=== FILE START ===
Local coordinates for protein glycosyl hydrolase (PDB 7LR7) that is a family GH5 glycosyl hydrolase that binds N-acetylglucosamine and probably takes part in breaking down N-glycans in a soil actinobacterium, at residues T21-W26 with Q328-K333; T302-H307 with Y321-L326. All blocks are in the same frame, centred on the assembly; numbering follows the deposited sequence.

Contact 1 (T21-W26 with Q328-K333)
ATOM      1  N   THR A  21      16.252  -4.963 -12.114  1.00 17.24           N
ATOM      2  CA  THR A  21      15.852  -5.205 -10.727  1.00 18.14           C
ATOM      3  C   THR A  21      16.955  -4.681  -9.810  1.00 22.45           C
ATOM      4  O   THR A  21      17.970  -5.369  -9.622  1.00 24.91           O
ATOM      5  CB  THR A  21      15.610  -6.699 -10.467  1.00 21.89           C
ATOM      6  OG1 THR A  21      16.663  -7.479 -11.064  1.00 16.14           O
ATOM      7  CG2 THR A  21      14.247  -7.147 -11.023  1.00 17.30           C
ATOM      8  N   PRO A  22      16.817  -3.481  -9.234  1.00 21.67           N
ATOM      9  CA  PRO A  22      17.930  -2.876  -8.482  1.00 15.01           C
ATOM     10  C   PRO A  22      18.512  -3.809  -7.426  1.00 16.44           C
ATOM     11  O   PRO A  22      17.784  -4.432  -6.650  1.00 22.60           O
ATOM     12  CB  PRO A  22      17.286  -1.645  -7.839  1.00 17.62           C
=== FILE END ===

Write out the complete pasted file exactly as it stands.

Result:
Local coordinates for protein glycosyl hydrolase (PDB 7LR7) that is a family GH5 glycosyl hydrolase that binds N-acetylglucosamine and probably takes part in breaking down N-glycans in a soil actinobacterium, at residues T21-W26 with Q328-K333; T302-H307 with Y321-L326. All blocks are in the same frame, centred on the assembly; numbering follows the deposited sequence.

Contact 1 (T21-W26 with Q328-K333)
ATOM      1  N   THR A  21      16.252  -4.963 -12.114  1.00 17.24           N
ATOM      2  CA  THR A  21      15.852  -5.205 -10.727  1.00 18.14           C
ATOM      3  C   THR A  21      16.955  -4.681  -9.810  1.00 22.45           C
ATOM      4  O   THR A  21      17.970  -5.369  -9.622  1.00 24.91           O
ATOM      5  CB  THR A  21      15.610  -6.699 -10.467  1.00 21.89           C
ATOM      6  OG1 THR A  21      16.663  -7.479 -11.064  1.00 16.14           O
ATOM      7  CG2 THR A  21      14.247  -7.147 -11.023  1.00 17.30           C
ATOM      8  N   PRO A  22      16.817  -3.481  -9.234  1.00 21.67           N
ATOM      9  CA  PRO A  22      17.930  -2.876  -8.482  1.00 15.01           C
ATOM     10  C   PRO A  22      18.512  -3.809  -7.426  1.00 16.44           C
ATOM     11  O   PRO A  22      17.784  -4.432  -6.650  1.00 22.60           O
ATOM     12  CB  PRO A  22      17.286  -1.645  -7.839  1.00 17.62           C